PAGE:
May 2013, Zimbabwe. Juliet Waterkeyn
Known as Community Based Facilitators (CBF’s) the role of these wonderful women, and sometimes men, who are the back bone of the Community Health Club model should receive more recognition. They are volunteered by their community to be the selfless people who are going to lead their village out of poverty and ignorance. They are usually chosen based on past dedication to helping their community, and are often retired teachers, nurses, midwives or traditional birth attendants. Sometimes they are energetic young women who have a little more education than their peers and find themselves as young mothers longing to do more for their community. Often men are prepared to give their time selflessly and enjoy leading the people into a more enlightened way of life. It takes a charismatic and extrovert personality to dare to lead their peers, given the PhD (pull him/her down syndrome), that is all too common in developing areas.
In the past there were enough government field workers to perform this vital role of health education, but with the stresses of life in Zimbabwe, many Environmental Health Technicians (EHT) have left the Ministry of Health to work abroad or for NGOs where they get a regular salary. One EHT would be responsible for one ward, a large area of approximately six villages and would have a motor bike to do the rounds checking on public health issues, such as functionality of water sources, levels of sanitation and the hygiene of food outlets and public places such as beer halls and schools. However with the austerity of Zimbabwe, an EHT may now be responsible for 5-6 wards, and have no motor bike. This effectively makes him useless, hanging around a clinic, hoping to have some limited impact providing health sessions to those who come for treatment.
The Community Health Club, is one of the most effective ways to revamp the responsibility of the EHT and give him back his wheels. We work closely through Ministry of Health building back this capacity and channeling our training through the EHT, who is give a motor bike and asked to facilitate starting up Community Health Clubs and training Community Based facilitators to run the sessions. In our flagship programme in 2000, before donors deserted Zimbabwe, we supported 14 EHTs in Makoni, 5 EHTs in Gutu and 3 in Tsholotsho. In the past decade, with Zimbabwe ostracised by donors, we tended to receive funding for CBFs but not for government EHTs, and this has resulted in a drastic decrease in government capacity to control disease in Zimbabwe. However, this is at last changing as the country moves from an emergency phase to long term reconstruction, with hope of normalisation in the near future. The recent call by Ministry of Health aims to take back control of public health in the country, with the target of using the 755 EHTs in the 62 districts to start Community Health Clubs in all villages in their area. Zimbabwe AHEAD has been asked to do the training for this roll out using the materials we have developed over the past 18 years. We are looking for donor support to enable this worthwhile country scale up. The Gates Foundation has identified that using village based health workers is one of the most cost effective ways to achieve the MDG targets.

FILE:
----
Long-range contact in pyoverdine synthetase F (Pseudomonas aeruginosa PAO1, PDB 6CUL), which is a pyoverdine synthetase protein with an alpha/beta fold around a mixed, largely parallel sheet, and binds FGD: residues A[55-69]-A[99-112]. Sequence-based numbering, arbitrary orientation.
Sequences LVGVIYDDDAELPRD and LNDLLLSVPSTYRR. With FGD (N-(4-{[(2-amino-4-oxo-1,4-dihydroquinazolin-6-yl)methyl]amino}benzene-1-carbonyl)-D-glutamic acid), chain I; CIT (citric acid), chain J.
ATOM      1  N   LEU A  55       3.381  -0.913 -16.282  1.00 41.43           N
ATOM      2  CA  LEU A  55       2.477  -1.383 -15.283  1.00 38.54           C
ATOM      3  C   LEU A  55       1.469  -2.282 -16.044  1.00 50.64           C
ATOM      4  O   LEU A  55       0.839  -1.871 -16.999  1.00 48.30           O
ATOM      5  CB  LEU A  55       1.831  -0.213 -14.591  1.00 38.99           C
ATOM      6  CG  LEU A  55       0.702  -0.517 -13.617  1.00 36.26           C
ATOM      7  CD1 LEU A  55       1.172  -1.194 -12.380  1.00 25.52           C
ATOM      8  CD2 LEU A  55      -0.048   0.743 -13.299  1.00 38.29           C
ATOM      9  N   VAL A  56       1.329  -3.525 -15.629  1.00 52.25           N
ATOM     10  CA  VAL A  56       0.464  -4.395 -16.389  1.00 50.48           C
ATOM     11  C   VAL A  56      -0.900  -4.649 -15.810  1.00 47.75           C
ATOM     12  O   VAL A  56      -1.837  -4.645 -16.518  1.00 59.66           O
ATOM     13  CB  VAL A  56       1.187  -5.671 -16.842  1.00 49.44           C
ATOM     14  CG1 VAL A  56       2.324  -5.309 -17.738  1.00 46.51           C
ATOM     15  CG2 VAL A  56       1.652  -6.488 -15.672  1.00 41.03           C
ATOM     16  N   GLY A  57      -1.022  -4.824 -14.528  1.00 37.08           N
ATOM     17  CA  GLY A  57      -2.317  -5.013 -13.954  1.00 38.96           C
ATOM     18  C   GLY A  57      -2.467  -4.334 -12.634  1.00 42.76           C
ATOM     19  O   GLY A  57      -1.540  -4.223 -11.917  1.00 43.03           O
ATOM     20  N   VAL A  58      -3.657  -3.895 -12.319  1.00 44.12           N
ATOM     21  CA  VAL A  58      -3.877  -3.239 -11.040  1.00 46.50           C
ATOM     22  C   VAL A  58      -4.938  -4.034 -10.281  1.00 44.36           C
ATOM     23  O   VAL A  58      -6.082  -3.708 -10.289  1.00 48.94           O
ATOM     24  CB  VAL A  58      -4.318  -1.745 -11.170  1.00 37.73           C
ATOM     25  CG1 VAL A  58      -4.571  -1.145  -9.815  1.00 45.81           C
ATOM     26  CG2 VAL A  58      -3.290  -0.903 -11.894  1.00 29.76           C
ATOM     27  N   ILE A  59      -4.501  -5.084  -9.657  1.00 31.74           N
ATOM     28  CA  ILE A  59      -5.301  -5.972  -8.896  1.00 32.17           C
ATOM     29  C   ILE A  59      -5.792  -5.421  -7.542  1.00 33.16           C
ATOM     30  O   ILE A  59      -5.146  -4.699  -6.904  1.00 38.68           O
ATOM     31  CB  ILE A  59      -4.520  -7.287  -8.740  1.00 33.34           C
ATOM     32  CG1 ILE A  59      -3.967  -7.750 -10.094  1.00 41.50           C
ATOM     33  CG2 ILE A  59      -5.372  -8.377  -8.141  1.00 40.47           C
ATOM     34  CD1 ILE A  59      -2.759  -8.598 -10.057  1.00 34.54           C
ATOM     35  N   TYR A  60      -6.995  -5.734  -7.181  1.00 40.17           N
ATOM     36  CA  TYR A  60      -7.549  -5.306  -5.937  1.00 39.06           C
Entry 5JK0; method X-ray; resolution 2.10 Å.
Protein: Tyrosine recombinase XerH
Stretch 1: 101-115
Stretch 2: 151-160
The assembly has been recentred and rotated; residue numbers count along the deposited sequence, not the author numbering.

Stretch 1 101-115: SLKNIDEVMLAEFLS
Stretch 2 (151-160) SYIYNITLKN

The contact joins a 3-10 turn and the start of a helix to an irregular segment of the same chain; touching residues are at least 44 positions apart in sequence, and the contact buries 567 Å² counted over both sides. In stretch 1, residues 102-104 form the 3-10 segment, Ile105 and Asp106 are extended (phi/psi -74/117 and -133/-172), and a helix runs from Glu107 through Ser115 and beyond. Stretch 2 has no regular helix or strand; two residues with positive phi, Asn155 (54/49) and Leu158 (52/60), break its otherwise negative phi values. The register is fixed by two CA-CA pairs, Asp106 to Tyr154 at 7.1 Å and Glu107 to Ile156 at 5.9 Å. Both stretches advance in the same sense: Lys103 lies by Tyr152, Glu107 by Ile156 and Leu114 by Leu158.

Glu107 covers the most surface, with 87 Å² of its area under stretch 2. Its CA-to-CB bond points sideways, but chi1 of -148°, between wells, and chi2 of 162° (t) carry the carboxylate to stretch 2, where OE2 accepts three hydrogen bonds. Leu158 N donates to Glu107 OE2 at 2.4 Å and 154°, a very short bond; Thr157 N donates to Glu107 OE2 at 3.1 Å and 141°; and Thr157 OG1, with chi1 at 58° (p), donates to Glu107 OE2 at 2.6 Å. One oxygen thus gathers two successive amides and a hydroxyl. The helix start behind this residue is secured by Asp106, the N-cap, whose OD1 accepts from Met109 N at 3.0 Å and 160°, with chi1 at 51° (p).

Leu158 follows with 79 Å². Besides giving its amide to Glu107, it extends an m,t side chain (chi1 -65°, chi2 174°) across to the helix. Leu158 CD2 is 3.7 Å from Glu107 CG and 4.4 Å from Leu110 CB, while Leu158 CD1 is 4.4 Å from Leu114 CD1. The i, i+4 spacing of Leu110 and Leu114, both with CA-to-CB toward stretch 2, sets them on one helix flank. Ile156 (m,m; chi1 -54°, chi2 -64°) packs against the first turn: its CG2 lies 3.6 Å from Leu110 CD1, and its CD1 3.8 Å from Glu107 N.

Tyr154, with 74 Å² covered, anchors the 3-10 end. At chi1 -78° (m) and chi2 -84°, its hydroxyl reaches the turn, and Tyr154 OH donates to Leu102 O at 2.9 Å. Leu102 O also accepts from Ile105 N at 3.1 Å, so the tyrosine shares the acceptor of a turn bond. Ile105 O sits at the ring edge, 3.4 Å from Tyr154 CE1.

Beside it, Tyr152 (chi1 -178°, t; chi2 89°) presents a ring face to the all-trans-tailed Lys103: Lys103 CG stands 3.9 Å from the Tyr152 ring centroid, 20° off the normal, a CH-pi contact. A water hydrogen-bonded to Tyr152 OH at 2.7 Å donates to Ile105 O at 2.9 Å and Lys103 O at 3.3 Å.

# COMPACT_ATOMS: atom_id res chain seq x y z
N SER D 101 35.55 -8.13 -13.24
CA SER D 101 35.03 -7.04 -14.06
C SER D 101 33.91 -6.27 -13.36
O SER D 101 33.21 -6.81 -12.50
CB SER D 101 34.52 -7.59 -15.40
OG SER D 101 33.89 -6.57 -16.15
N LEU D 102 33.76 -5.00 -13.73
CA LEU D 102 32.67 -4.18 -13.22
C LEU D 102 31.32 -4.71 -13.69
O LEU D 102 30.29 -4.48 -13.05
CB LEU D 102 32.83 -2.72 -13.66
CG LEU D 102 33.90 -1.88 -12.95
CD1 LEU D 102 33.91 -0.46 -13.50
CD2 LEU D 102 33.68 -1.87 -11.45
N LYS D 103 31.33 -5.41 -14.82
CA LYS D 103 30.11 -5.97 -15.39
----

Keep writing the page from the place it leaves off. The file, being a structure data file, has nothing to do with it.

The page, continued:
Meanwhile, with funding from USAID and EU we are supporting as many Community Based Facilitators as possible. At present, we have a programme in Gutu and Mberengwa (ACF-EU) where there are 480 CBFs, and we are just starting up in three more districts, Chipinge, Chimanimani and Mutare, with another 450 CBFs supported by USAID. Training took place in April and now the CBFs are being equipped. They do not receive any remuneration for running the weekly CHC sessions as this sometimes causes difficulty when the programme ends, in that they stop assisting the club when the per diems run out.
In stead we give them a bicycle, a hat, a T-shirt and their training materials which will allow them to be recognised as facilitators and give them the means to travel between villages.